Proprietary Software Feels Icky

Posted on Feb 15, 2023

In the last couple years I’ve been using more and more FOSS things as daily drivers, and I’ve gotten to the point where using proprietary software leaves me with what I can only describe as an icky feeling. It’s just weird.

There are closed-source applications that do run well, and get the job done effectively. I’m not going to pretend that they suck at everything always. But the emphasis with propretiary software is getting the most minimal functionality and reliability possible to warrant being paid for, and then not improving it until enough people complain about how sucky it is. I have first-hand experience with this, and I hated it. I felt rushed, and my tasks/projects felt incomplete by the time I had to deploy them. Trying to perfect them meant risking my next “performance review” and looking too unproductive.

So my anecdotal experience from the developer and business perspective only serves to reinforce my disdain for proprietary, closed-source software. However I only hear the same story from the majority of current and former developers on forums like Hacker News. The companies that actually care enough about their products and employees to get it right are in a disappointingly small minority.

With open source community-driven projects, there is more incentive to get things right before a release, because there is no time limit. No risk of being fired for not doing it fast enough to break even with costs at a bare minimum. Contributors also usually want to boost their reputation, which means providing good quality contributions. Not poor implementations. And if a poor implementation is added, it’s usually a matter of time until someone with more skill and knowledge in that implementing that particular feature comes along and updates it.

Open source community projects tend to know what the users of said projects want much better. As the developers/contributors are usually working on it to fill in a niche that they’re a part of, and have experience with.

There are some commonly-spoken benefits to propretiary software, of course:

  1. Important bugs are usually fixed quicker.
  2. In some fields, the software is better implemented by a team with more funding. Think video production, game development, etc.
  3. Legal backing: if the company screws up majorly, they risk getting sued, or losing financial backing.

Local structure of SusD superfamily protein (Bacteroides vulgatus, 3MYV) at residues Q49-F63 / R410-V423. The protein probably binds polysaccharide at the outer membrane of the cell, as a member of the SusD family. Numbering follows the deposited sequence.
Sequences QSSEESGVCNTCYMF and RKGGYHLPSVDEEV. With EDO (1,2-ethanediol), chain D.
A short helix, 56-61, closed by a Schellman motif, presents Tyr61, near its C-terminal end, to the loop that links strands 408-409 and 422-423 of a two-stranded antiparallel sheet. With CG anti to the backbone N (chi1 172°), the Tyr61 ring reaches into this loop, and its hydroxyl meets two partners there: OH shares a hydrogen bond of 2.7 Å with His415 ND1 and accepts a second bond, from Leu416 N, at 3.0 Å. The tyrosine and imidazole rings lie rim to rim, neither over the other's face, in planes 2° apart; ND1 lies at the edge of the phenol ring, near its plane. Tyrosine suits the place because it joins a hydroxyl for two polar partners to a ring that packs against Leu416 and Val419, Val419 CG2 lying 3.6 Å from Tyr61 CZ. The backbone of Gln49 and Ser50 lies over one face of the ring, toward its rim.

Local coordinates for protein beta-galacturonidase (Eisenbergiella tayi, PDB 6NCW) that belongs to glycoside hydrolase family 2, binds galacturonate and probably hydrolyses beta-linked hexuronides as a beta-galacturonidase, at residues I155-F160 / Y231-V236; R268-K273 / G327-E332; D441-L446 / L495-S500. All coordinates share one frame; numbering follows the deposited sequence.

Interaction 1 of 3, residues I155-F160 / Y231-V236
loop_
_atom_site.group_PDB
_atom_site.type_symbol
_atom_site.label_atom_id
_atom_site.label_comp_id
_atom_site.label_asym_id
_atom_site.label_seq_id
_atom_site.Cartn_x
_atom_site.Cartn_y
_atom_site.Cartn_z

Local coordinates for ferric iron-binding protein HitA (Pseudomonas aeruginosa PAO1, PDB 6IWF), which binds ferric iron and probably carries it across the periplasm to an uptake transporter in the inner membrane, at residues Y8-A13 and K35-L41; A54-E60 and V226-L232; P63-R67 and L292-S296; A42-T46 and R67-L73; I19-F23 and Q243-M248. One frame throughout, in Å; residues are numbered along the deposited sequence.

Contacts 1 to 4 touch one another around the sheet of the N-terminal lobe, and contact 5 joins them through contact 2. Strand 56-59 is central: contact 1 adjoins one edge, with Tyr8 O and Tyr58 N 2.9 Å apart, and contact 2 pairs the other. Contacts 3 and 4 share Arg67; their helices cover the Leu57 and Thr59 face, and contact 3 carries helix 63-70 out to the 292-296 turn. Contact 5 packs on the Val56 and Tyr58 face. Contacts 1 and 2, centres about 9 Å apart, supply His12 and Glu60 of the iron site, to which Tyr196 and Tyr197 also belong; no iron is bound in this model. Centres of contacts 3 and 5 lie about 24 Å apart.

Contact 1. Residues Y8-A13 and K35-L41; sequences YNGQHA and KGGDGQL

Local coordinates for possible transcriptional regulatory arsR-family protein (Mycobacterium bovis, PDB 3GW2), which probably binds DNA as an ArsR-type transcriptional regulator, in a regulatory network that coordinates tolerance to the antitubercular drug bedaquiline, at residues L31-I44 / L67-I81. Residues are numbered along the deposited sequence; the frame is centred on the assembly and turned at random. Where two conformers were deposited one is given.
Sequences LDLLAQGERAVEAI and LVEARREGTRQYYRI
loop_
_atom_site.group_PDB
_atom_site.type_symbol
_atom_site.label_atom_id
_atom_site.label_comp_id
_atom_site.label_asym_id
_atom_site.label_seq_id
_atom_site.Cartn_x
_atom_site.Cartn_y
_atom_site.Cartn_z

But there are also counters to these:

  1. Just because the fixes aren’t upstreamed doesn’t mean they don’t exist. Many times, a stranger will have figured out a patch to a bug, and submitted a merge request. But that patch will sit around for some time until it’s accepted by the main project. All you have to do is grab that patched version, and run that instead. This takes more work and knowledge obviously, and the layman won’t like this, but it is a workaround.
  2. If a project gets big enough, it will get some donated funding from corporations. One of the best examples of this is Blender, which is now kind of the industry-standard tool in its field. It isn’t often that projects get big enough for this, in fairness.
  3. This can also be a downside. Corporations pander to the group they think will make them the most money for the least amount of effort, particularly on controversial issues. This happens with open source community-driven projects as well, but at least the project owners personally believe in the change, rather than being purely a money-making scheme.

Then there’s my major issue with it: spyware. It used to be that corporations at least stuck to obnoxious marketing tactics to make money. But now they’ve expanded their horizons by taking advice from internet thieves and detestables. Selling your personal data, as it turns out, is a very profitable endeavour. And corporations sure as hell won’t be missing out on a new way of raking in some sweet sweet cash despite the ethics involved.

With open source projects, you can at least rely on a herd immunity of sorts. That enough unbiased people will have grazed the code to quickly spot any attempt of secretly slipping in malware.

Windows is one thing I refuse to run on bare metal on my personal machines nowadays, primarily due to the spyware aspect. Even partitions separate from your boot partition are at risk. Even your network is at risk. Simply by virtue of you not being able to prove exactly what Windows is doing when it’s running, you have essentially compromised everything it touches. Now you can either rely on the legal aspect of Windows getting sued if caught doing such things, but the reality is that many corporations have been caught doing shady things despite the laws. Especially if their actions toe the legal line, so to speak.

Apple is not immune from this either. Their products suffer from the same problems that other companies’ products do. They’ve been flamed many times for spying on users’ private data:

With the recent (and shockingly fast progression) of gaming on Linux, thanks to Valve’s open source work on a fork of a popular open source project known as Wine, you’re not missing out on much. I really have to give kudos to Valve for that as a side note.

If you want all the features of Windows-specific GPU drivers, then set up a GPU-passthrough system1, pin your CPU cores to the VM, and install your games there. You’ll hardly notice a difference in performance compared to bare metal, if at all.

If you’re a developer, you’ve got everything you could ever want as a first-class citizen on Linux.

Even if you don’t want to use the more difficult-to-learn text editors, you can use VSCodium instead of VS Code to get rid of the spyware and (unnecessary) proprietary addons.

And although if you want full functionality on Linux, you’ll have to run some closed-source kernel blobs, you’ve at least mitigated some of the biggest sources of spookiness, and given control of your system back to you.